CO2 Media Videos

  1. How to raise pH in a reef tank with a beta recirculating CO2 scrubber - BRStv Reef FAQs

    How to raise pH in a reef tank with a beta recirculating CO2 scrubber - BRStv Reef FAQs

    Using CO2 removal media to remove CO2 from the air going into your protein skimmer is one of the most efficient ways to increase pH in your reef aquarium when too much dissolved CO2 is suppressing your tank’s pH. We already have some excellent videos on how to raise pH in a reef tank with an entire episode dedicated to CO2 scrubbers. Back in 2017, we followed a post by Reef2Reef user Velcro who described a recirculating type installation of a CO2 scrubber that results in a much more efficient use of the CO2 removal media compared to the traditional installation. Recirculating BETA vs. Traditional CO2 Scrubbers A standard CO2 scrubber installation on your protein skimmer pulls air from the room around your tank so it is constantly scrubbing new air. The result is often scrubbing way more air than is necessary to achieve your goal of increasing pH in your reef. In a closed off area like a fish room this may be less impactful but in a living

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  2. How to raise pH in saltwater tank with a CO2 scrubber - BRStv Reef FAQs

    How to raise pH in saltwater tank with a CO2 scrubber - BRStv Reef FAQs

    For those of you looking for the growth and metabolic health benefits of maintaining a pH of 8.3, scrubbing CO2 is one of the easiest and most reliable ways to achieve that goal. Presuming you are maintaining alkalinity properly, high carbon dioxide (CO2) in the air surrounding your tank is the #1 cause of low pH. Excess CO2 in the air transfers to the tank via natural gas exchange and creates carbonic acid which lowers the pH of the tank. An air exchanger on your AC or furnace is the best solution but it is expensive if you don’t already have one. Opening a window and/or doors for 24 hours will let the excess CO2 escape also and should be your first step in order to identify that CO2 is indeed your problem. If pH rises after opening the windows for 24 hours, then you can be fairly confident that excess CO2 is suppressing the pH in your aquarium. How to use a CO2 Scrubber Since keeping windows and doors open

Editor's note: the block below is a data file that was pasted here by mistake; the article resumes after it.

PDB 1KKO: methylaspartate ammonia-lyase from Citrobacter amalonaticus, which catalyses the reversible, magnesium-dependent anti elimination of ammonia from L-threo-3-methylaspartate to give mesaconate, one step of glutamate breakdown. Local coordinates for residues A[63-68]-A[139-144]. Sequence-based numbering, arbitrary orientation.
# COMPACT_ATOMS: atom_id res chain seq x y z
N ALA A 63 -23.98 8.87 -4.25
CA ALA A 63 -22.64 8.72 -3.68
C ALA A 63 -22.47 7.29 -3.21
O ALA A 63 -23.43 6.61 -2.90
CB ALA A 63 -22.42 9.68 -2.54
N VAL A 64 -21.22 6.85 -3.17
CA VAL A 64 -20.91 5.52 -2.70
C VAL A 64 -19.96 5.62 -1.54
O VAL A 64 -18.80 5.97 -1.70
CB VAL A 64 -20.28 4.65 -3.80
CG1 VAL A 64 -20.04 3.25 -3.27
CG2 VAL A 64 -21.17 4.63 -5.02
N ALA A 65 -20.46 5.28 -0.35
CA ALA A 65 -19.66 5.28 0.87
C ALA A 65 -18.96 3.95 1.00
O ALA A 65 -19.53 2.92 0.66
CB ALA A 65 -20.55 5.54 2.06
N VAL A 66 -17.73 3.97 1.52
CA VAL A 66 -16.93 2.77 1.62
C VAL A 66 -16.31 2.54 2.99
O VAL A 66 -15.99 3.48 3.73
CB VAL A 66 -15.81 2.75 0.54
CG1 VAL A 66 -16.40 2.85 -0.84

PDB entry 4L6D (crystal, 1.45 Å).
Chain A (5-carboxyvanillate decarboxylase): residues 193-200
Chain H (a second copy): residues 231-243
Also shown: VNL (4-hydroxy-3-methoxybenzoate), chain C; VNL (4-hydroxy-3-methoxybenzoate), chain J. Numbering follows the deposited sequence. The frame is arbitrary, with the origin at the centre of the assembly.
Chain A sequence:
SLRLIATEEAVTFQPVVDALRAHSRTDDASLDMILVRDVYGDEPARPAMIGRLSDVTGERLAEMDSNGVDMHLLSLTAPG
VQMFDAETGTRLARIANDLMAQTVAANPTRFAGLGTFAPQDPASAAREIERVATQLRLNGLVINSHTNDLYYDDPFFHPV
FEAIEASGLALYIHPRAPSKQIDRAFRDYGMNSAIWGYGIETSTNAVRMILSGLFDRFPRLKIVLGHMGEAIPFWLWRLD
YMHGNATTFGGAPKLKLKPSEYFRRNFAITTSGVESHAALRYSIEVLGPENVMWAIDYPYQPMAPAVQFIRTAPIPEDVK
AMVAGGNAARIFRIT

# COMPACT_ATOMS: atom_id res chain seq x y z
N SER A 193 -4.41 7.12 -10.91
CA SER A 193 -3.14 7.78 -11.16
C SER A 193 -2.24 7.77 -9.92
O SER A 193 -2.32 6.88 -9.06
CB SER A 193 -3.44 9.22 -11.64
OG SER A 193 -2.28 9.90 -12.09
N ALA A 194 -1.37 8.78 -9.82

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  3. Top 5 Tips: How to raise pH in reef tanks and saltwater tanks | Reef FAQs

    Top 5 Tips: How to raise pH in reef tanks and saltwater tanks | Reef FAQs

    Holding a steady pH as close to 8.3 as possible has some significant benefits in a reef aquarium. Specifically for coral growth, health and metabolic processes which is why reef tank owners shoot for this number. A vast majority of low pH problems are either because of low alkalinity or too much carbon dioxide in the air surrounding your tank. By definition, pH is a scale of acidity from 0 to 14. Alkalinity is the capability of water to neutralize acid and carbon dioxide levels have a direct correlation with the amount of carbonic acid in the tank. So the better the ability to neutralize acid and the lower the carbonic acid, the higher the pH we can achieve. . #5 - Maintain alkalinity properly Alkalinity is the number one parameter to monitor and maintain in your reef tank; more important than calcium, magnesium, pH and, in some ways, even salinity. The commonly recommended target of 8.5 dKH is a safe range because it allows for dosing or testing

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  4. FAQ #40: Is pulling outside air better than a CO2 Scrubber?

    FAQ #40: Is pulling outside air better than a CO2 Scrubber?

    Today on BRStv, we have another episode of BRS 52 FAQ where we answer all of your frequently asked reefing questions from our popular 52 Weeks of Reefing series. This week we are answering googlereasllysucks question: "Would running a hose outside to fresh air and a CO2 scrubber have the same effect? I already do the hose but still have low pH?" If you have low pH there are some limited options to raise your tank pH directly without affecting other levels, and many of them won’t be able to hit that magical 8.2-8.4pH long term. Usually, low pH is due to excessive CO2 in the ambient air that is very common to find in most homes. There are medias that will absorb the CO2 and remove it from the air passing through, that can hook directly to the air intake of a protein skimmer. CO2 absorbent media does need to be replaced regularly depending on the amount of CO2 it is scrubbing out and the reactors size. Running a hose outside is going to be the best all-around long term solution. S

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